The Honorable Bryan E. Beatty, Secretary of Crime Control and Public Safety Robert Brown, Jr., Public Defender, Durham County Professor James Coleman, Duke University Law School The Honorable Roy Cooper, North Carolina Attorney General Chief Michael R. Gauldin, Burlington Police Department The Honorable Donald Harrison, Sheriff, Wake County Malcolm R. Hunter Jr., Executive Director, N.C. Office of Indigent Defense Services The Honorable Robert F. Johnson, District Attorney, Alamance County The Honorable William Kenerly, District Attorney, Rowan County The Honorable I. Beverly Lake, Jr., N.C. Supreme Court Chief Justice Chris Mumma, Legal Counsel, N.C. Center on Actual Innocence Associate Dean Theresa Newman, Duke University Law School The Honorable Robert Orr, N.C. Supreme Court Justice Robin Pendergraft, Director, N.C. State Bureau of Investigation Donna Pygott, N.C. Victims' Assistance Network Professor Richard Rosen, UNC School of Law The Honorable Thomas W. Ross, Executive Director, Z. Smith Reynolds Foundation Chief Darrel Stephens, Charlotte-Mecklenburg Police Department The Honorable Donald Stephens, Senior Resident Superior Court Judge, Wake County Dick Taylor, Executive Director, Academy of Trial Lawyers Thomas Walker, N.C. Assistant Attorney General Pete Weitzel, Executive Director, N.C. Center on Actual Innocence The Honorable Colon C. Willoughby, Jr., District Attorney, Wake County Nina Wright, Deputy Chief, Charlotte-Mecklenburg Police Department Reubin Young, Deputy Legal Counsel, N.C. Governor's Office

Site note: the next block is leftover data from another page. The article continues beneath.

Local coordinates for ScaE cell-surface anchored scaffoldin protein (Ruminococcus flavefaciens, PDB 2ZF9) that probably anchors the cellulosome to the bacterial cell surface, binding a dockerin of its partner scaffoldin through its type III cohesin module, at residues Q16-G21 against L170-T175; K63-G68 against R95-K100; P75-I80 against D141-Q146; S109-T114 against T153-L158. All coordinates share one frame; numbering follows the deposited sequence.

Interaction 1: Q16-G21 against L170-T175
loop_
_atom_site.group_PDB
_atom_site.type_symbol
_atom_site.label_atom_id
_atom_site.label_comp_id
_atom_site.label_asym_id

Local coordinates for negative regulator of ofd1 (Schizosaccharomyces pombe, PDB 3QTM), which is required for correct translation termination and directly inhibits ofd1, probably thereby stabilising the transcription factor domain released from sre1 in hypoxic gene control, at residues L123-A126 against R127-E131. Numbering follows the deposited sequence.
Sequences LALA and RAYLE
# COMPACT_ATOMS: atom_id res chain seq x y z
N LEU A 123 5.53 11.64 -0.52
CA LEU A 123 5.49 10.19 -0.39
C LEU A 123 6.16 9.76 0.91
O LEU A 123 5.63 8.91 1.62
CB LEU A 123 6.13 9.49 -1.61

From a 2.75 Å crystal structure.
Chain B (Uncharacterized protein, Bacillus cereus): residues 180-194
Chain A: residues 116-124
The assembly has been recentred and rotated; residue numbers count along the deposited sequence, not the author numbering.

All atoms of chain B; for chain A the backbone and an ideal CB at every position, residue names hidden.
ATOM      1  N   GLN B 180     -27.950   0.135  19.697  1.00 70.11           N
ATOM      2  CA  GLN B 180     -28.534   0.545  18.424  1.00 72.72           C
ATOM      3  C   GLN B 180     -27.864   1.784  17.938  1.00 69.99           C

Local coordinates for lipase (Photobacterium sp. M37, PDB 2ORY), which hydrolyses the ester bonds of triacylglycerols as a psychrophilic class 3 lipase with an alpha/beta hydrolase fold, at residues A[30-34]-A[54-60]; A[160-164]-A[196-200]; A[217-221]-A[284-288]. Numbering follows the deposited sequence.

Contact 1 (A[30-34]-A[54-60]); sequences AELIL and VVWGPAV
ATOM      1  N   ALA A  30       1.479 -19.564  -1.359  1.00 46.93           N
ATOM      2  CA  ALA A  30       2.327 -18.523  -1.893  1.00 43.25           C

These individuals offer differing perspectives and expertise that will enable the Commission to meets its overall mission and specific objectives.

Senate and House representatives will be added to the Commission at a later date. Additionally, Commission members may suggest the addition or substitution of members as the work of the Commission progresses and/or if a current member is unable to participate on an ongoing basis.

It is anticipated that the work of the Commission will take approximately two years. With the exception of the chairman, members of the Commission serve on a voluntary basis and are invited to serve for two years. However, Commission members may provide for termination of membership of a member under appropriate circumstances and upon approval of the Chief Justice as chair.